So she gave away a part of his gift, and thanked him with her eyes.
It was after the boys had gone that Derry had a talk alone with Dr. McKenzie.
“But you haven’t known her a month—”
“I have wanted her all my life.”
“I see—how old are you?”
“You don’t look it.”
“No. And I don’t feel it. Not to-day.”
“And you think that she cares?”
“What do you think, sir?”
The Doctor threw up his hands. “Oh, lad, lad, there’s all the wonder of it in her eyes when she looks at you.”
When Derry went at last to find Jean, she was not in the library. He crossed the hall to the little drawing-room. His love sat by the fire alone.
Thus she came to his arms. But even then he held her gently, worshipping her innocence and respecting it.
The next morning he brought her a ring. It was such a wonderful ring that she held her breath. She sat on the rose-colored davenport while he put it on her finger.
“If I had been the girl in the Toy Shop,” she told him, “and you had been the shabby boy, you would have given me a gold band with three little stones—and I should have liked that, too.”
“You shall have the gold ring some day, and it won’t have stones in it—and it will be a wedding ring.”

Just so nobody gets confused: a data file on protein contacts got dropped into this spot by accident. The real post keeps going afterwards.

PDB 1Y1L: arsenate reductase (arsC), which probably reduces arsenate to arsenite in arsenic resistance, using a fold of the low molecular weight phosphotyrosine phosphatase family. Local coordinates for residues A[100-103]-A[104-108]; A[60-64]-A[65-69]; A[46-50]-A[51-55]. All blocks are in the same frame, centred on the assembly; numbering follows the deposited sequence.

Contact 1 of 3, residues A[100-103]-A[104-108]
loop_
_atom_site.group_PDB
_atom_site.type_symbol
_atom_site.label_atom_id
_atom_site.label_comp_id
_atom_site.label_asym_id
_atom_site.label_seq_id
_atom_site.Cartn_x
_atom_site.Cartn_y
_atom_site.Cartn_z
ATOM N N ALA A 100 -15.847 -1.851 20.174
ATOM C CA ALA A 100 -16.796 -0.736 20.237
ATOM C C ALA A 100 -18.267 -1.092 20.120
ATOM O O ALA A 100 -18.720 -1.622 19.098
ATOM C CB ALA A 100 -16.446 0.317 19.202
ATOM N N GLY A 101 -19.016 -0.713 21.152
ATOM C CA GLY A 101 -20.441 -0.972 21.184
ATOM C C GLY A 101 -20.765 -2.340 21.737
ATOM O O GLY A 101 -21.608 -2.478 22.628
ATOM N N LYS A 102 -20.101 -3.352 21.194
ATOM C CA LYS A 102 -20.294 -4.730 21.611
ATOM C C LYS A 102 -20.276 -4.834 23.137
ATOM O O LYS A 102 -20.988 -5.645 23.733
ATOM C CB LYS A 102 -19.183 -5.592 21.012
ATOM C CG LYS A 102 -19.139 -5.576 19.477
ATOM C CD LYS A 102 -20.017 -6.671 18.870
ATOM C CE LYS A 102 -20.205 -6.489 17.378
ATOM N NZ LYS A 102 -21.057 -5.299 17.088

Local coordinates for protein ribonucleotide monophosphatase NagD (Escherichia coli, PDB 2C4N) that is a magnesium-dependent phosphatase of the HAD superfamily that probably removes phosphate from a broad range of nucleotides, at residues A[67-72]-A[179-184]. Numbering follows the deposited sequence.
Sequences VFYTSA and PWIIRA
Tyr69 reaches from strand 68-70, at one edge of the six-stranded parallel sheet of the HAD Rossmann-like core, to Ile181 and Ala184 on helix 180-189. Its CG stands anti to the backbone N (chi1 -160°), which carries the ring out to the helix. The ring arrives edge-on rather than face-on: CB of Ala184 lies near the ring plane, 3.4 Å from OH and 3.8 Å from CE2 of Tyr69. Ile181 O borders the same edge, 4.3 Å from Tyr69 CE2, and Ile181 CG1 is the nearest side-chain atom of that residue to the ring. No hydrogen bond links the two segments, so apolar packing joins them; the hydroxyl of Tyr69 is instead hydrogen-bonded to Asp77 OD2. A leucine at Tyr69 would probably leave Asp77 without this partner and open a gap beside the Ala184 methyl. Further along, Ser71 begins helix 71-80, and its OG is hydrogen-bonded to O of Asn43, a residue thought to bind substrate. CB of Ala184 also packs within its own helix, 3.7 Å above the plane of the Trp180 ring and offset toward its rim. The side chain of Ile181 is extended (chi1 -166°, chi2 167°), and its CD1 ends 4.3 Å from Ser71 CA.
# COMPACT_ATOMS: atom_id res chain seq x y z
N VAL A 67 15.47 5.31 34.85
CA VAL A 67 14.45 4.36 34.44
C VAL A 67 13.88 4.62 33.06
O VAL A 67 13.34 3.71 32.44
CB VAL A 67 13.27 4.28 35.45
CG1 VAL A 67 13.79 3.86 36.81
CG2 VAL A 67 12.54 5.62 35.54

“And when yon wear it I shall call you—Friend Wife—”
Are men made only for this?
In the afternoon the lovers made a triumphant pilgrimage to the place where they had first met. All the toys in the little shop stared at them—the clowns and the dancers in pink and yellow and the bisque babies and the glassy-eyed dogs and cats.
The white elephant was again in the window. “He seemed so lonely,” Emily explained, “and with Christmas coming I couldn’t feel comfortable to think of him away from it all.”
Jean showed Derry her midnight camels. “I am going to do peacocks next,” she told him. “I am so proud.”
He bought all of the camels and a lot of other things. “We’ll take them to Margaret Morgan’s kiddies tomorrow; I want you to meet her.”
Miss Emily found her lavish customer interesting, but demoralizing. “Run away with him, Jean,” she said. “I am not used to Croesuses. He won’t leave anything to sell, and then what shall I say to the people who want to buy?”
“Shut up your shop and go to tea with us at Chevy Chase,” Derry suggested.
Emily smiled at him. “It is good of you to ask me, but I can’t. I am not in love, and I have my day’s work to do. But I think if you would like to take Jean—”
“Alone?” eagerly. “Do you think I might?”
“I was almost afraid to suggest it.”